Review 1000 minus 7 – Dead On Time by Clifford Witting

Upstairs in the Blue Boar, Lulverton, the local police detectives are having a get-together – a “stag party” in fact, but not that sort of thing – apparently that term was used for an all-male get-together in 1948. Anyway, the get-together is interrupted by Jimmy Hooker, a local lowlife who seems to have some important information to share. Hooker, put off by the sheer number of officers, retreats downstairs to the main bar… and soon collapses, dead of cyanide poisoning.

But how did the poison get into his glass? Only a few people were close enough to do the deed, but surely someone would have noticed it. One person had a clear opportunity – but after being arrested for being drunk and disorderly, he is found the next morning… yup, dead of cyanide poisoning.

As the local police, Inspectors Bradfield and Charlton, investigate, can they find a murderer who can strike without detection?

Well, also a murderer who is stupid enough to leave a convenient fingerprint so they can be convicted once their identity has been deduced so they can be convicted… A little lazy, that bit, but it’s one of the few niggles about this one.

My thanks to John Norris for the tip on this one – he suggested that I’d enjoy it based on Witting’s style of writing, given my enjoyment of Brian Flynn and John Rhode, and he was absolutely right. After waded through the dry prose of Milward Kennedy, it was so refreshing to encounter another writer like Flynn, Rhode, Quentin, etc with a fun turn of phrase on every page.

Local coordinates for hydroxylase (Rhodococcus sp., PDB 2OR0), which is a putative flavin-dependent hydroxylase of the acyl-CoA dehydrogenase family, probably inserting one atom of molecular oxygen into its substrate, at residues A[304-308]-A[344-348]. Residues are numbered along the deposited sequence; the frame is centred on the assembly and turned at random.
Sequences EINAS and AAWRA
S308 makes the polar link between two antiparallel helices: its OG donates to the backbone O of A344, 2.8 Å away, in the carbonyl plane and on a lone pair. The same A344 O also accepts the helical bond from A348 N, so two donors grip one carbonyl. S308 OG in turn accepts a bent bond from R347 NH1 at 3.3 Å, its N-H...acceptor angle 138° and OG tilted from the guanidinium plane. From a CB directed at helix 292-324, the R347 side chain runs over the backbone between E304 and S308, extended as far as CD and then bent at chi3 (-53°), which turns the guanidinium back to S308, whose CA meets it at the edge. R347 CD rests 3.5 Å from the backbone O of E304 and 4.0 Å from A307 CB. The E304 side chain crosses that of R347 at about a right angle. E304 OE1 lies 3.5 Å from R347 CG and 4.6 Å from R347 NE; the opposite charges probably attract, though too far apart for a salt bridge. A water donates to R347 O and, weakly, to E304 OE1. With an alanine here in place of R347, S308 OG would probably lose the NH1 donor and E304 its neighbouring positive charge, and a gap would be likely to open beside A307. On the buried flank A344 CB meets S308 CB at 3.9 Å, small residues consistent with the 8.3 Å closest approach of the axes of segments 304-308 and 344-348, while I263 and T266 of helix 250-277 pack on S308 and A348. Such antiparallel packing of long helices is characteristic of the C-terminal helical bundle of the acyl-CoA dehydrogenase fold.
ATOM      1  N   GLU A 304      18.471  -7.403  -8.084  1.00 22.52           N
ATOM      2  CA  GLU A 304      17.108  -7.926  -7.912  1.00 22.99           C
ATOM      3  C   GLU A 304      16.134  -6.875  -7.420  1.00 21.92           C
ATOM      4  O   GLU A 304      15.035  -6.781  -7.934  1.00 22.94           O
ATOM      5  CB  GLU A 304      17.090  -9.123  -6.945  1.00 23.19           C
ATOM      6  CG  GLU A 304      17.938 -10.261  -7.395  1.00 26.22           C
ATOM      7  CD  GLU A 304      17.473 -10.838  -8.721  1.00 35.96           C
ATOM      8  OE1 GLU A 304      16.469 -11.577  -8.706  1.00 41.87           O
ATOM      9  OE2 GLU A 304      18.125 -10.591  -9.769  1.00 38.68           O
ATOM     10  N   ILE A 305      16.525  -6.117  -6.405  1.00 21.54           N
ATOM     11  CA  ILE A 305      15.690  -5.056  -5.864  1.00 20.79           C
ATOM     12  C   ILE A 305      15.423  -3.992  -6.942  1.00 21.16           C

Witting wrote sixteen mystery novels between 1937 and 1964 and if the British Library or Dean Street Press are listening, he’s a prime target for a re-release. It’s such an entertaining read – a highlight is Bradfield cheekily assigning a bodyguard to “protect” a main suspect, severely hampering his criminal activities. The policeman’s inflexible politeness at every attempt by the crook to escape even for a minute or two is hilarious.

The suspects are nicely developed, and while the murderer did catch my eye quite early (just guesswork, really), I missed the method of murder despite it being fairly clued. It’s a variant on a trick that’s been done before, but it is a clever variant.

Unfortunately, Witting is not an easy author to get hold of. There are a couple of copies of There Was A Crooked Man but he’s definitely an author I’ll be looking out for in the future. So, obviously, this is Highly Recommended. Thanks, John!


  1. Glad you enjoyed this one. Only tried Witting once, but remember enjoying Measure for Murder. First half of the book was the best, good midpoint twist, but the second half fell a little more flat. Hopefully his work will get reprinted so we can try his work more easily.


  2. I see from IMDB that he also adapted some of the Sherlock Holmes stories for the BBC’s 1960s series.

    BTW, I’ve guessed the next book on the list – and three of the others.

    Liked by 1 person

  3. Yahoo! My psychic skills were working this time. So glad to read you enjoyed this one. I have an extra copy of Witting’s superior mystery novel SUBJECT-MURDER if you’d like it. Just say the word and I’ll send it your way.

    The others I’d say you ought to keep an eye out for are CATT OUT OF BAG (a clever impossible crime mystery that is also a Christmas mystery) and MIDSUMMER MURDER – both are top notch. All of the books I’ve read by Clifford Witting are enjoyable but some fall short of the mark in terms of plotting and ingenuity. THE CASE OF THE BUSY BEES, for example, was just silly criminal mastermind nonsense, very much out of his league and out of step with the times for a mid 1950s crime novel. It was more Edgar Wallace than Clifford Witting.


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